According to the time's directives, the porticoes' height and width had to be adequate to allow easy passage for people on horseback.
As for the materials, while at first wood was the most commonly used, brick and stone became increasingly popular from the 16th century onwards .
Bologna's most beautiful UNESCO porticoes
If you have read this far, dear reader, one thing should be clear: it's not a big deal if you forget your umbrella on a rainy day in Bologna.
Anyway, which are the most beautiful porticoes, those under whose arches you can stroll in spite of the weather, wrapped in an irresistibly fresh and lively Bolognese atmosphere?
Let's start with the record-breaking one, the longest in the world. With 3,796 metres in length, 664 arches and 15 chapels, the portico of San Luca is a challenge for those who habitually run up its steps to the Sanctuary of the Madonna di San Luca, 270 metres above sea level.
Let's abandon majesty for decidedly smaller dimensions: in Via Senzanome, you can see the narrowest portico in town, only 95 centimetres wide. In contrast, you'll find the widest flanking the Santa Maria dei Servi basilica, in Strada Maggiore. The tallest one? Outside the Palazzo dell'Arcidiocesi, about 10 metres of high, sober theatricality.
Of all the porticoes in Bologna, the old wooden arcades are probably the most charming. There are eight in the centre. Pay particular attention to the one in Corte Isolani, in Strada Maggiore. If you encounter groups of people with their noses turned up, don't be surprised: they are all looking for three mysterious arrows stuck in the ceiling. Can you see where they are?
Move on to Via Farini, still looking upwards, but this time to admire the beautifully frescoed vaults of the Banca d'Italia building.
Next, you'll find nearby what is considered Bologna's portico par excellence, the Pavaglione, a long succession of arches, vaults and columns that cross palaces and buildings steeped in the city's history. Such as the Archiginnasio complex, home of the ancient university.
Bologna, a UNESCO Creative City of Music since 2006
Since 2006, Bologna has been a Creative City of Music, a UNESCO recognition that celebrates and pays homage to its long and prestigious musical legacy.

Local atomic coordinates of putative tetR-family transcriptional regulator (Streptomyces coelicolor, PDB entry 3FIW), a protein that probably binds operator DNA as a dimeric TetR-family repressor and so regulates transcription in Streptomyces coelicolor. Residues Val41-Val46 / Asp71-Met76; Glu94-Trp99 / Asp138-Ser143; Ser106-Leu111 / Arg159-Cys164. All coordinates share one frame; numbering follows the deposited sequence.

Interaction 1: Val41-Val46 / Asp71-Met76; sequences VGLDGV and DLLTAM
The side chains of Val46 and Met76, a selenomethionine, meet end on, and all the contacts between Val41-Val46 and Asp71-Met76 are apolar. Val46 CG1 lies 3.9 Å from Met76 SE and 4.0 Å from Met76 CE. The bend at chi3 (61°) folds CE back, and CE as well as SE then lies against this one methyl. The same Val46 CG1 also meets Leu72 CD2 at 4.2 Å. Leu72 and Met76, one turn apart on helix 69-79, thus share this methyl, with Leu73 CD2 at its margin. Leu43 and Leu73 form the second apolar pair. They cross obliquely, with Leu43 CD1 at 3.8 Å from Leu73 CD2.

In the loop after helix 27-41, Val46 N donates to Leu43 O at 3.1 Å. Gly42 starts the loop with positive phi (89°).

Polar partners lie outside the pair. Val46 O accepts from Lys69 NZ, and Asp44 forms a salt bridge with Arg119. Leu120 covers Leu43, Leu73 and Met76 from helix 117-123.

Music is indeed one of the pillars of Bologna's identity, the red thread that runs through its history and unites different eras and traditions in a constant and ever-changing cultural ferment.
Predictably, an aspect so profoundly rooted in the local fabric reflects the many institutions housed: the opera house 'Teatro Comunale', the International Music Library and Museum, the Giovanni Battista Martini Conservatory, the Philharmonic Academy.
Likewise, all the international initiatives, festivals and concerts also embrace a wide variety of genres, from classical music to more contemporary sounds, and make Bologna a truly first-class music centre.
To understand how music is intertwined with the history of Bologna, take a 'melodious' itinerary along the footsteps left by musicians and composers (from Mozart to Toscanini, from Rossini to Verdi) over the centuries.
By doing so, you'll touch stops of great appeal and discover one of the most characteristic faces of Bologna. We'll give you some suggestions for your tour right away.
First of all, the Oratory of San Colombano. This ancient 7th-century monastery complex, now deconsecrated, houses a large collection of precious musical instruments, the Tagliavini Collection.
The room of the Stabat Mater is another location worth visiting. On 18 March 1842, Gaetano Donizetti conducted Gioachino Rossini's famous composition there for the first time. The richly decorated hall is located inside the Archiginnasio.
Lastly, we recommend a visit to the basilica of San Petronio. Bologna's largest church houses the two oldest organs in Italy, dating back to the 15th and 16th centuries.